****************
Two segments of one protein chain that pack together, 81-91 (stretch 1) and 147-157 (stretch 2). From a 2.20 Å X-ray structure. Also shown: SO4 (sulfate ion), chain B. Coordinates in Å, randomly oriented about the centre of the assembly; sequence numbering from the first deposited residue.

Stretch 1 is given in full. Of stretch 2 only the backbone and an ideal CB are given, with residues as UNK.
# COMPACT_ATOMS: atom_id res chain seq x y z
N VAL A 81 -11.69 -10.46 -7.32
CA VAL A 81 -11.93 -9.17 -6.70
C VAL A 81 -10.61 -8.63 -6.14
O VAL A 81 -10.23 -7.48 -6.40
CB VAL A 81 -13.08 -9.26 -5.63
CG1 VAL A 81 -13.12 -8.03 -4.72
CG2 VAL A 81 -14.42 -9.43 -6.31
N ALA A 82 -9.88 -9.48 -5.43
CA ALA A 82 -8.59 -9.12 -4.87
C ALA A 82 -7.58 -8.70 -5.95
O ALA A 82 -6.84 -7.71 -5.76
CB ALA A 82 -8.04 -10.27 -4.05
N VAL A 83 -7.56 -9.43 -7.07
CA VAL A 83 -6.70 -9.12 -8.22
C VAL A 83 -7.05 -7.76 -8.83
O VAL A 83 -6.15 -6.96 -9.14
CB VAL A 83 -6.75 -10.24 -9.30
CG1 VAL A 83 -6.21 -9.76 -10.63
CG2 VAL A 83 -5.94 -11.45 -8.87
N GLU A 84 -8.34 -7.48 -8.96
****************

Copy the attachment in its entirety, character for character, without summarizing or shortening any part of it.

Two segments of one protein chain that pack together, 81-91 (stretch 1) and 147-157 (stretch 2). From a 2.20 Å X-ray structure. Also shown: SO4 (sulfate ion), chain B. Coordinates in Å, randomly oriented about the centre of the assembly; sequence numbering from the first deposited residue.

Stretch 1 is given in full. Of stretch 2 only the backbone and an ideal CB are given, with residues as UNK.
# COMPACT_ATOMS: atom_id res chain seq x y z
N VAL A 81 -11.69 -10.46 -7.32
CA VAL A 81 -11.93 -9.17 -6.70
C VAL A 81 -10.61 -8.63 -6.14
O VAL A 81 -10.23 -7.48 -6.40
CB VAL A 81 -13.08 -9.26 -5.63
CG1 VAL A 81 -13.12 -8.03 -4.72
CG2 VAL A 81 -14.42 -9.43 -6.31
N ALA A 82 -9.88 -9.48 -5.43
CA ALA A 82 -8.59 -9.12 -4.87
C ALA A 82 -7.58 -8.70 -5.95
O ALA A 82 -6.84 -7.71 -5.76
CB ALA A 82 -8.04 -10.27 -4.05
N VAL A 83 -7.56 -9.43 -7.07
CA VAL A 83 -6.70 -9.12 -8.22
C VAL A 83 -7.05 -7.76 -8.83
O VAL A 83 -6.15 -6.96 -9.14
CB VAL A 83 -6.75 -10.24 -9.30
CG1 VAL A 83 -6.21 -9.76 -10.63
CG2 VAL A 83 -5.94 -11.45 -8.87
N GLU A 84 -8.34 -7.48 -8.96